McDiarmid, Greig among actors lined up
The latest play from Alexi Kaye Campbell (“The Pride”) and six other world preems make up the ambitious Fall season at London’s new writing powerhouse the Royal Court.
Under a.d. Dominic Cooke, the theater is on a roll. Cooke’s own revival of Arnold Wesker’s “Chicken Soup With Barley” has just opened to rave reviews, his production of “Clybourne Park” recently completed a hugely successful West End transfer and the Broadway transfer of “Jerusalem” is up for six Tonys at Sunday’s awards ceremony.
Campbell’s “The Faith Machine” travels between America, Britain and a remote Greek island as it charts the battle between faith and capitalism. Helmed by Jamie Lloyd, the production stars Tony winner Ian McDiarmid (“Faith Healer,” “Star Wars”), Hayley Atwell and Kyle Soller. The production starts previews Aug. 24 ahead of an Aug. 31 press night.
April de Angelis returns to the Court with her frank new comedy, “Jumpy,” examining a mother’s mid-life crisis. Cast is led by Tamsin Greig and the play is directed by Nina Raine, who most recently helmed her own play “Tiger Country” to SRO success. Previews start Oct. 13 with a press night on Oct. 19.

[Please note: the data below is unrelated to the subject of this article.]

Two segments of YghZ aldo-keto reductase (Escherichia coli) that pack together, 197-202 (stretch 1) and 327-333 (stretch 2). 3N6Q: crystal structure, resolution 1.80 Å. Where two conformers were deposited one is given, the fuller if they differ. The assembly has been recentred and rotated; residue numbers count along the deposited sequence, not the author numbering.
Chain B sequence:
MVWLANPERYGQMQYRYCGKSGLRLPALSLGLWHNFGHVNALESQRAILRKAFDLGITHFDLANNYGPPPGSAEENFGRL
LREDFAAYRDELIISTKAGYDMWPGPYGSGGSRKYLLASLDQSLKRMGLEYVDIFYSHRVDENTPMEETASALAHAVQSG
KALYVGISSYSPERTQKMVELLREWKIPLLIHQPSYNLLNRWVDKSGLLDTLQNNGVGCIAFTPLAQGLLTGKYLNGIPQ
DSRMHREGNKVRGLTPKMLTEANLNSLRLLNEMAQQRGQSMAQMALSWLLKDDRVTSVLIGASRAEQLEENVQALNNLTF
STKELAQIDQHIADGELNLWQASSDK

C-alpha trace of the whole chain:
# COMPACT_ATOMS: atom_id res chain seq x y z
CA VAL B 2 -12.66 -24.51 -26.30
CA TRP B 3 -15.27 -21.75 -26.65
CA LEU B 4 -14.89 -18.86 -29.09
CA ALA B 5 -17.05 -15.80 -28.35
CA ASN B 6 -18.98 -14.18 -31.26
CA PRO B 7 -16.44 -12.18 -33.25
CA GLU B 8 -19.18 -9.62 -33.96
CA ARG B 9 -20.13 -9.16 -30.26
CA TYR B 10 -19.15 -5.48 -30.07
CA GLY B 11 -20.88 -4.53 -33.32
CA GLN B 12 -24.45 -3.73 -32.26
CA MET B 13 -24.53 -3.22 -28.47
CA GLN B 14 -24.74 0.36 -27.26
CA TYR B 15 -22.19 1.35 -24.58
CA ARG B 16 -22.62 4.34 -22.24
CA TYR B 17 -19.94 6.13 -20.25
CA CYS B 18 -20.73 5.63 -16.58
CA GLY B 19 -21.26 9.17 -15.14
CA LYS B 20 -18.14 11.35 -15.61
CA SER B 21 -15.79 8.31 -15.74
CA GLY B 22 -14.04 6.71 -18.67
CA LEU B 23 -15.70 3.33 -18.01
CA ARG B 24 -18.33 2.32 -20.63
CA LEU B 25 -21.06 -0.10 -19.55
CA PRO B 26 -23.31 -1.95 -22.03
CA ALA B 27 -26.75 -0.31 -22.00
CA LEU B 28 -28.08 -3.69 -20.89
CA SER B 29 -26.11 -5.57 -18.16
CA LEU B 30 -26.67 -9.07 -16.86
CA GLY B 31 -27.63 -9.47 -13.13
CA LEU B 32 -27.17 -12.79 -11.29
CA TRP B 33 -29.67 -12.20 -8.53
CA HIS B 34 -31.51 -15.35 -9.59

Joe Penhall, whose screenplays include “The Road” and “Enduring Love,” returns to the stage with “Haunted Child” running Dec. 2-Jan 14, 2012. Helmed by Jeremy Herrin, the play examines a small boy’s fears and questions what we see and believe.
The final play in the main house theater is David Eldridge’s “In Basildon” (Feb. 16- Mar. 24). Helmed by Cooke and designed by Ian MacNeil (“An Inspector Calls,” “Billy Elliot”), the play is a family drama that explores the idea of inheritance and the myth of place.
Three further plays premiere in the Court’s Theater Upstairs. “Truth and Reconciliation” is the latest from experimental writer Debbie Tucker Green (Sept. 1-Sept. 24 with a Sept. 5 press night). “Bang Bang Bang,” by Stella Feehily and helmed by Max Stafford-Clark (Oct. 12-Nov. 5), is a co-production with Out of Joint, Curve Theatre in Leicester, The Octagon in Bolton and Salisbury Playhouse.
The final play in the Upstairs season is “The Westbridge,” the debut of Rachel De-lahay, which sees a black teenager facing extreme accusations leading to disturbances on South London streets. De-lahay was part of the Unheard Voices Writers Program which supports and develops writers whose perspectives are under-represented on British stages. De-lahay’s play is already the joint winner of this year’s Alfred Fagon Award, the pre-eminent prize for playwrights of African and Caribbean descent.